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Defence | Implementing the recent proposed reforms to the Defence Forces

To ask the Tánaiste and Minister for Defence the extent to which reforms proposed in the recent report of the Defence Forces are being put in place; and if he will make a statement on the matter.

REPLY

The Commission on the Defence Forces was established on foot of a commitment in the Programme for Government, and its report was published on the 9th of February 2022.  The Commission has undertaken a significant body of work, encompassing wide-ranging terms of reference.  It recommends significant changes for the Defence Forces and Defence provision in Ireland. It covers high-level Defence Forces structures, defence capabilities, organisation, culture and human resources, the Reserve Defence Force and funding.

Given the significant recommendations contained in the Report, detailed consideration of these recommendations was undertaken over a period of 5 months by the Department of Defence and the Defence Forces. Following this engagement, a High Level Action Plan (HLAP) and a Memo for Government were brought to Government and approved on July 12th 2022.

This involved the approval of a move to ‘Level of Ambition 2’ (LOA2), as set out in the capability framework devised by the Commission on the Defence Forces. This will result in the Defence budget rising from €1.1 billion to €1.5 billion, in 2022 prices, by 2028, the largest increase in Defence funding in the history of the State. This will allow for the required substantial transformation and investment in recruitment and equipment that were identified by the Commission.  The Budget for 2023 included an increase of €67m over the 2022 budget for Defence.  This demonstrates the Government’s strong commitment to support the transformation of the Defence Forces into a modern, agile military force, capable of responding to increasingly complex security threats.

The High Level Action Plan set out a total of 38 early actions to be completed within 6 months of the Government decision. Substantial progress has been made on the early actions, with most currently at an advanced stage and due to be completed shortly. I will be reporting in detail on these actions later today with full details of the progress for all of the early actions, in a comprehensive published document.

The move to LOA2 will require an additional 2,000 personnel, including both civil and military, over and above the current establishment of 9,500.  Work has commenced on this with the ‘BE MORE’ recruitment campaign.

Retention measures being implemented include service commitment schemes in the Air Corps and in the Naval Service and the sea going naval personnel tax credit.

Pay has improved as a result of increases arising from the Public Service Pay Commission report, from recent pay agreements, and the early implementation of some of the recommendations of Commission on the Defence Forces (CoDF). The implementation of two of these recommendations, namely personnel of Private 3 Star/Able Seaman rank being paid the full rate of Military Service Allowance (MSA) applicable to the rank; and the removal of the requirement for that cohort to ‘mark time’ for the first three years at that rank, have had a substantial impact on starting pay rates in the Defence Forces, and compare very well to starting pay rates across the public service.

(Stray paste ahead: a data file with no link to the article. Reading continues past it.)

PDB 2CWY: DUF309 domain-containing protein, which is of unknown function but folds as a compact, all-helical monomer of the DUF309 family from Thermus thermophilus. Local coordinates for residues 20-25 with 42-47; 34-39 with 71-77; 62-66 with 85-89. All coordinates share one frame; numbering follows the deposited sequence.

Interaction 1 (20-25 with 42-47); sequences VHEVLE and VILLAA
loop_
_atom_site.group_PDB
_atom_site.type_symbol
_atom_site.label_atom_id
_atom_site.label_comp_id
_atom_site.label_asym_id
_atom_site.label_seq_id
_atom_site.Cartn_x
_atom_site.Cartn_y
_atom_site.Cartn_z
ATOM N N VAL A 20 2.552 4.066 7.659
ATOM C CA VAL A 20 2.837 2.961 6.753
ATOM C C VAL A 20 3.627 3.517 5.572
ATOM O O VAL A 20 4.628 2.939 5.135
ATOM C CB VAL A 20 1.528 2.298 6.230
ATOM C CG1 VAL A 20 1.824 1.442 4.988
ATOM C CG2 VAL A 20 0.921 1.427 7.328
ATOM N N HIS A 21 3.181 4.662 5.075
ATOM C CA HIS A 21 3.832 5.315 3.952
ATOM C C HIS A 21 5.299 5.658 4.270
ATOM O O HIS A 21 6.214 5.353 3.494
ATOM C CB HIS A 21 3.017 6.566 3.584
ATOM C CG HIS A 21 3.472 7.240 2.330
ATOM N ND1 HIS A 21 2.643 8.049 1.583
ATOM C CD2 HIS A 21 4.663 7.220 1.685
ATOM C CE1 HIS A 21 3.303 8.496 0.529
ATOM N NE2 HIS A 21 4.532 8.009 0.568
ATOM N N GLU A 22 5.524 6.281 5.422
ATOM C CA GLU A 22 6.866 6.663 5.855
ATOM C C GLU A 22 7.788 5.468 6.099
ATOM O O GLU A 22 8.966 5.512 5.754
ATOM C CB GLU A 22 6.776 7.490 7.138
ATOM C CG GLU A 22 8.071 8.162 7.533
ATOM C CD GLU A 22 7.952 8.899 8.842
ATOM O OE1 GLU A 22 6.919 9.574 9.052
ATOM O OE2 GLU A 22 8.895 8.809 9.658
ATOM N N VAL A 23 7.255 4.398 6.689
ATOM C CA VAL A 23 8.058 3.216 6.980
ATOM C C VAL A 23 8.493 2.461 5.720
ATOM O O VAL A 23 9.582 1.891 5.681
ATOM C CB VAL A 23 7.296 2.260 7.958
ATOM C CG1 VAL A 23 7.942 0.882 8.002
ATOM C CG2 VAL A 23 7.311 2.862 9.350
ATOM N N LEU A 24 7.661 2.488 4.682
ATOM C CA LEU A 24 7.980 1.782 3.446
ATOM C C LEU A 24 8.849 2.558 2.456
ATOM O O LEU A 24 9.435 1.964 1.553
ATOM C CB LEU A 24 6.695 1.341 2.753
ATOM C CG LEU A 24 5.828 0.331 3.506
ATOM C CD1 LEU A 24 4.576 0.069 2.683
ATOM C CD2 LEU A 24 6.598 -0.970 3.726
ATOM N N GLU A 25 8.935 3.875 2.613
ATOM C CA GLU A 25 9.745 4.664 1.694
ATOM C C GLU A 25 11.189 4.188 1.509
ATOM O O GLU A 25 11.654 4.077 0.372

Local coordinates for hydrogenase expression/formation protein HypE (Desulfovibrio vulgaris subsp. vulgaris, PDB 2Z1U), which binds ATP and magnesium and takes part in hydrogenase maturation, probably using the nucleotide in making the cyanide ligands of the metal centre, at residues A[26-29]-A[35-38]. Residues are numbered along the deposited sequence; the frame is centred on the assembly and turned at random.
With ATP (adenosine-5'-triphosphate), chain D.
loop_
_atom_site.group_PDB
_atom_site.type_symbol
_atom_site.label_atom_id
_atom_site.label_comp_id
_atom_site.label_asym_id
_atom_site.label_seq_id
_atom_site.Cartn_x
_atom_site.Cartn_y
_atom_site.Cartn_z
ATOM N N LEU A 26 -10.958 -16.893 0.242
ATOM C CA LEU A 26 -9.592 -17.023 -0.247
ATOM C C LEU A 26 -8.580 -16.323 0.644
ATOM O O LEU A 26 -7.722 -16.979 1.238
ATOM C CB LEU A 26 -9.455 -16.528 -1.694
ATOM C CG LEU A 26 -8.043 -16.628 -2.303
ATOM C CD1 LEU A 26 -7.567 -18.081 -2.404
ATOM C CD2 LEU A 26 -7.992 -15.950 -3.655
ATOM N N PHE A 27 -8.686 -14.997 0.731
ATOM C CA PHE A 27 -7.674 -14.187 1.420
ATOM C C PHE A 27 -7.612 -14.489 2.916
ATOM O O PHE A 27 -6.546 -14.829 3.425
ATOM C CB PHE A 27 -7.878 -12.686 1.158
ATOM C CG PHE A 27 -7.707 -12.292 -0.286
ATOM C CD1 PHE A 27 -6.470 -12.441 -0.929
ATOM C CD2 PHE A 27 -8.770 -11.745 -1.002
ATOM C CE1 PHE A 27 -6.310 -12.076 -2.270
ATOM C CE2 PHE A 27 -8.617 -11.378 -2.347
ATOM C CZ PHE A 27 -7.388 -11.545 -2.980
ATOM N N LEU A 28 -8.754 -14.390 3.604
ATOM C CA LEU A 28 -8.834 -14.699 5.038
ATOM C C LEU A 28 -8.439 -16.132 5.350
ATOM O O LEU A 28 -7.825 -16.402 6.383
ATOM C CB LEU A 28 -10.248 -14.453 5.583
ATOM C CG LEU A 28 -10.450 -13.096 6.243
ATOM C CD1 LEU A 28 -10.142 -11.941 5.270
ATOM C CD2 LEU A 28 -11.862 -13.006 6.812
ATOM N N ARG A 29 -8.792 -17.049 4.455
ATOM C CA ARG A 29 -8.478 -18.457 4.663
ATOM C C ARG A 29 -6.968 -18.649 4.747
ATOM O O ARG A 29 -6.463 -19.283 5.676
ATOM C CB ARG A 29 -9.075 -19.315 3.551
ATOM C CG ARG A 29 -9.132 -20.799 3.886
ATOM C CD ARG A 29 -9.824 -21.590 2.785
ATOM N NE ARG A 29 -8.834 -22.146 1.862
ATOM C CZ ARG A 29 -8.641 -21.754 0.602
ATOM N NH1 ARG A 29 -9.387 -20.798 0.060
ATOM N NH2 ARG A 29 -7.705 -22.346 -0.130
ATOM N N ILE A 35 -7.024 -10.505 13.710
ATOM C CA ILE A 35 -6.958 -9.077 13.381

The High Level Action Plan set out initial implementation and oversight structures. An independently chaired Implementation Oversight Group has been established to monitor the implementation of the recommendations approved by Government, and met for the first time on the 3rd of October. Ms. Julie Sinnamon has been appointed as the independent chair of the Implementation Oversight Group. There have been four meetings of the Group to date, most recently on the 27th of February. A High-Level Steering Board has been established, chaired by the Secretary General of the Department of the Taoiseach, to oversee the implementation. The High Level Steering Board met for the first time on the 1st of March. A civil/military Implementation Management Office (IMO) has been established to support the implementation of the overall transformation programme required to implement recommendations from the report of the Commission on the Defence Forces.

Government noted that, in light of the Commission’s report, there is an urgent need for HR and cultural transformation in the Defence Forces and this will be prioritised. The High Level Action Plan identified the recruitment, through an open process, for the new senior-level civilian positions of Head of Transformation and Head of Strategic HR for the Defence Forces as early actions required to progress this transformation. Recruitment is currently underway for these two key appointments, which were advertised in Q4 2022.

It is important to acknowledge that a key factor in ensuring that the required progress is achieved will be effective and timely stakeholder engagement.  The Defence Forces Representative Associations have been part of that stakeholder engagement and will continue to be fully consulted on all matters that fall within the scope of Representation. Engagement with relevant Government Departments also remains ongoing.

A key early action, and key output from the opening phase of the Transformation Programme, the development of a detailed implementation plan, is at an advanced stage and is expected to be published in Q2 of 2023. This plan will clearly set out the work needed to fully realise the transformation of the Defence Forces and defence provision in Ireland. It is a priority for me that this plan is both ambitious and credible if we are to realise the necessary transformation of the Defence Forces.  It is important that the development of this plan is completed expediently but more important that we get it right.

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